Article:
Jewish children throughout Nigeria spent their annual spring break celebrating their heritage at day camps established for the first time in the nation’s history by Chabad-Lubavitch of Central Africa.

Taking place last month, the camps provided children in Lagos and Ibadan with a Jewish atmosphere and unique activities, such as the opportunity to bake the special unleavened bread known as matzah and to design their own charity boxes.

Aryeh Leib Hurwitz, one of four rabbinical students who helped run the camps and lead Passover Seders in Nigeria, said that the people he met in Lagos – primarily Jewish professionals and expatriate Israelis – were energized by the programs.

“I feel privileged to have been in Lagos,” he said. “The children embraced the chance to experience the warmth of Judaism.”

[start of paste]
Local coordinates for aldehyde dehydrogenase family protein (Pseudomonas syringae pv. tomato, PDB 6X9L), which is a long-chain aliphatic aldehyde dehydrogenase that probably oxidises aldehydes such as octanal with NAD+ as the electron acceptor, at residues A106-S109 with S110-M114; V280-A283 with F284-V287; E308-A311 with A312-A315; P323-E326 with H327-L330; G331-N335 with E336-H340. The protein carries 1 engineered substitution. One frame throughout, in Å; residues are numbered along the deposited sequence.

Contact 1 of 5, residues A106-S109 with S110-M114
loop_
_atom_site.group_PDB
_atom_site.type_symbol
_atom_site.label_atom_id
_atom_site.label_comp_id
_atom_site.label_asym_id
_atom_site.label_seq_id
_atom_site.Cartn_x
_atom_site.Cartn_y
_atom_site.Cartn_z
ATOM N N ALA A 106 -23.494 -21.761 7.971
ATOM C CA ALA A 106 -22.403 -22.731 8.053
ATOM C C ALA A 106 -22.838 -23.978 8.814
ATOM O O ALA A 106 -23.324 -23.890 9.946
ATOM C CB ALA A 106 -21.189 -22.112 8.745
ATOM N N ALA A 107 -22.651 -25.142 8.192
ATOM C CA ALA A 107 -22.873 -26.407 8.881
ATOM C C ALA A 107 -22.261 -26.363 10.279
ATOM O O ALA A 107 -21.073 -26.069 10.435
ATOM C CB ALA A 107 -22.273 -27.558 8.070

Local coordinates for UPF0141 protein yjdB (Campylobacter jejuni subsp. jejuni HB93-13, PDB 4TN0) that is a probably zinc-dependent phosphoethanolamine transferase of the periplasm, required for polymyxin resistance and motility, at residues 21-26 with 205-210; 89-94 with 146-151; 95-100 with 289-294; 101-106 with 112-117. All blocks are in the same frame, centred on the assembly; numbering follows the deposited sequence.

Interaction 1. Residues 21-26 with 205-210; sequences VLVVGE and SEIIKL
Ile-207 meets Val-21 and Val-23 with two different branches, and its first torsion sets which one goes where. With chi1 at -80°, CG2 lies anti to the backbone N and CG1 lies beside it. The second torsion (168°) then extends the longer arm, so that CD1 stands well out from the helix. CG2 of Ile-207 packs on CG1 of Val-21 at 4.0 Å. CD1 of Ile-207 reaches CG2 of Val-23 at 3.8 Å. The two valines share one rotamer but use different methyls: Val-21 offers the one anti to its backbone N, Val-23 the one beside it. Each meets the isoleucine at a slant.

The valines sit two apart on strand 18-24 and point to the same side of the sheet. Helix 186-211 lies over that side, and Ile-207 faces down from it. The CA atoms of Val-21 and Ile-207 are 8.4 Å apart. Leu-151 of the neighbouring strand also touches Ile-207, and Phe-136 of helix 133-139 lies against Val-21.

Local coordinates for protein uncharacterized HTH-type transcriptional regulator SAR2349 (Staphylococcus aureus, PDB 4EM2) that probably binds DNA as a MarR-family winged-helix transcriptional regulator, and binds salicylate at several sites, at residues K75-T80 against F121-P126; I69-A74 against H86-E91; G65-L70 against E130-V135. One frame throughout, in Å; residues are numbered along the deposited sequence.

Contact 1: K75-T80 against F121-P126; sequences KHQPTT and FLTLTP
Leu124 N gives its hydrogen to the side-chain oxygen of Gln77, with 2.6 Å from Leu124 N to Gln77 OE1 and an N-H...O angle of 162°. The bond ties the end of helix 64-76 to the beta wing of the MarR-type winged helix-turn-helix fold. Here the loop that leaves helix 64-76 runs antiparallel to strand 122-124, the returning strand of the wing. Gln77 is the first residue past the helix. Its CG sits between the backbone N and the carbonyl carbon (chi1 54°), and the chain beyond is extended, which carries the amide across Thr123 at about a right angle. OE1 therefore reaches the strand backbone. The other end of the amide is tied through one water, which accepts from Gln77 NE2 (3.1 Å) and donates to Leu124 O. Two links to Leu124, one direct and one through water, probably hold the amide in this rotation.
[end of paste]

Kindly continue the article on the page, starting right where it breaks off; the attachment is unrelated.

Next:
Their days full of activities, Jewish children in Lagos, Nigeria, take a break during a day camp run by Chabad-Lubavitch of Central Africa.

The two-week camp, which also had a branch in Ibadan, was a first for the West African nation.

Taking place last month, the camps provided Jewish children with opportunities to explore their heritage.

The children designed their own charity boxes during the camp.

Arts-and-crafts played a central role in the day camps, which took place during the annual spring break.

Campers also learned how to bake challah, a traditional bread typically eaten during Shabbat.

A wealth of art supplies were at their disposal for various activities.

Jewish campers in Lagos try their hands at a puzzle.